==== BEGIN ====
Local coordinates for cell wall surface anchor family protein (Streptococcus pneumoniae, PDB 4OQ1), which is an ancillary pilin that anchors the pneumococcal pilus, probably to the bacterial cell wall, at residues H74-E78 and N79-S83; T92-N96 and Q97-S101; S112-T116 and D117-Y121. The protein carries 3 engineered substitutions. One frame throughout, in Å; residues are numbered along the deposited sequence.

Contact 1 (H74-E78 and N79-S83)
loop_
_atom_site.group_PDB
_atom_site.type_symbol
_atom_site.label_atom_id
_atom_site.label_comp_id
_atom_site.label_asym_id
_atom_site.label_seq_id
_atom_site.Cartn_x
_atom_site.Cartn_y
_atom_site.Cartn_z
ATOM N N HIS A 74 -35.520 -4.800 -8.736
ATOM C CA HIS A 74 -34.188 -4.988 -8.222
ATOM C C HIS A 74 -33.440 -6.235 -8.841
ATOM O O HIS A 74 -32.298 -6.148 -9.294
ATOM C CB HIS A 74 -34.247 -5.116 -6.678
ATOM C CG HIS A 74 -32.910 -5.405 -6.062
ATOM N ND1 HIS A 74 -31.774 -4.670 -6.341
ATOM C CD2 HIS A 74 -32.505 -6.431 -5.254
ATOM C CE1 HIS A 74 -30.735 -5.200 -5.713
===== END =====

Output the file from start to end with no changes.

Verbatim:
Local coordinates for cell wall surface anchor family protein (Streptococcus pneumoniae, PDB 4OQ1), which is an ancillary pilin that anchors the pneumococcal pilus, probably to the bacterial cell wall, at residues H74-E78 and N79-S83; T92-N96 and Q97-S101; S112-T116 and D117-Y121. The protein carries 3 engineered substitutions. One frame throughout, in Å; residues are numbered along the deposited sequence.

Contact 1 (H74-E78 and N79-S83)
loop_
_atom_site.group_PDB
_atom_site.type_symbol
_atom_site.label_atom_id
_atom_site.label_comp_id
_atom_site.label_asym_id
_atom_site.label_seq_id
_atom_site.Cartn_x
_atom_site.Cartn_y
_atom_site.Cartn_z
ATOM N N HIS A 74 -35.520 -4.800 -8.736
ATOM C CA HIS A 74 -34.188 -4.988 -8.222
ATOM C C HIS A 74 -33.440 -6.235 -8.841
ATOM O O HIS A 74 -32.298 -6.148 -9.294
ATOM C CB HIS A 74 -34.247 -5.116 -6.678
ATOM C CG HIS A 74 -32.910 -5.405 -6.062
ATOM N ND1 HIS A 74 -31.774 -4.670 -6.341
ATOM C CD2 HIS A 74 -32.505 -6.431 -5.254
ATOM C CE1 HIS A 74 -30.735 -5.200 -5.713